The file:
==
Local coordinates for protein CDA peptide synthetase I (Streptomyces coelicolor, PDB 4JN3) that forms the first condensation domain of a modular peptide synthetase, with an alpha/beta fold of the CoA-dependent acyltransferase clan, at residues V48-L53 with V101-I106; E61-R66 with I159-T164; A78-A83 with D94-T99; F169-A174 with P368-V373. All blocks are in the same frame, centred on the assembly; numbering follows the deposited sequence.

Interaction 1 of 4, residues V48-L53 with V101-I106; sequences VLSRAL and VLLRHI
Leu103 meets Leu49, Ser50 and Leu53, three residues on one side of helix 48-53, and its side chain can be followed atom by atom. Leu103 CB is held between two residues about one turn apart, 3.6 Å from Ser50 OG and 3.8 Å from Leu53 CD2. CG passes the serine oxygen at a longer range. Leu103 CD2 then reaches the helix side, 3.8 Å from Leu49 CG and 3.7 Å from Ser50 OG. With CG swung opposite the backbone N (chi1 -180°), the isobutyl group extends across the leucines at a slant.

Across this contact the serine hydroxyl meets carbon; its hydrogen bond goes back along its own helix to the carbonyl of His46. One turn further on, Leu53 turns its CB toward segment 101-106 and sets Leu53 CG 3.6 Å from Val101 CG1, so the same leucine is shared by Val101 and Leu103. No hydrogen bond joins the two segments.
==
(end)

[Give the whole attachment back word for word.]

Local coordinates for protein CDA peptide synthetase I (Streptomyces coelicolor, PDB 4JN3) that forms the first condensation domain of a modular peptide synthetase, with an alpha/beta fold of the CoA-dependent acyltransferase clan, at residues V48-L53 with V101-I106; E61-R66 with I159-T164; A78-A83 with D94-T99; F169-A174 with P368-V373. All blocks are in the same frame, centred on the assembly; numbering follows the deposited sequence.

Interaction 1 of 4, residues V48-L53 with V101-I106; sequences VLSRAL and VLLRHI
Leu103 meets Leu49, Ser50 and Leu53, three residues on one side of helix 48-53, and its side chain can be followed atom by atom. Leu103 CB is held between two residues about one turn apart, 3.6 Å from Ser50 OG and 3.8 Å from Leu53 CD2. CG passes the serine oxygen at a longer range. Leu103 CD2 then reaches the helix side, 3.8 Å from Leu49 CG and 3.7 Å from Ser50 OG. With CG swung opposite the backbone N (chi1 -180°), the isobutyl group extends across the leucines at a slant.

Across this contact the serine hydroxyl meets carbon; its hydrogen bond goes back along its own helix to the carbonyl of His46. One turn further on, Leu53 turns its CB toward segment 101-106 and sets Leu53 CG 3.6 Å from Val101 CG1, so the same leucine is shared by Val101 and Leu103. No hydrogen bond joins the two segments.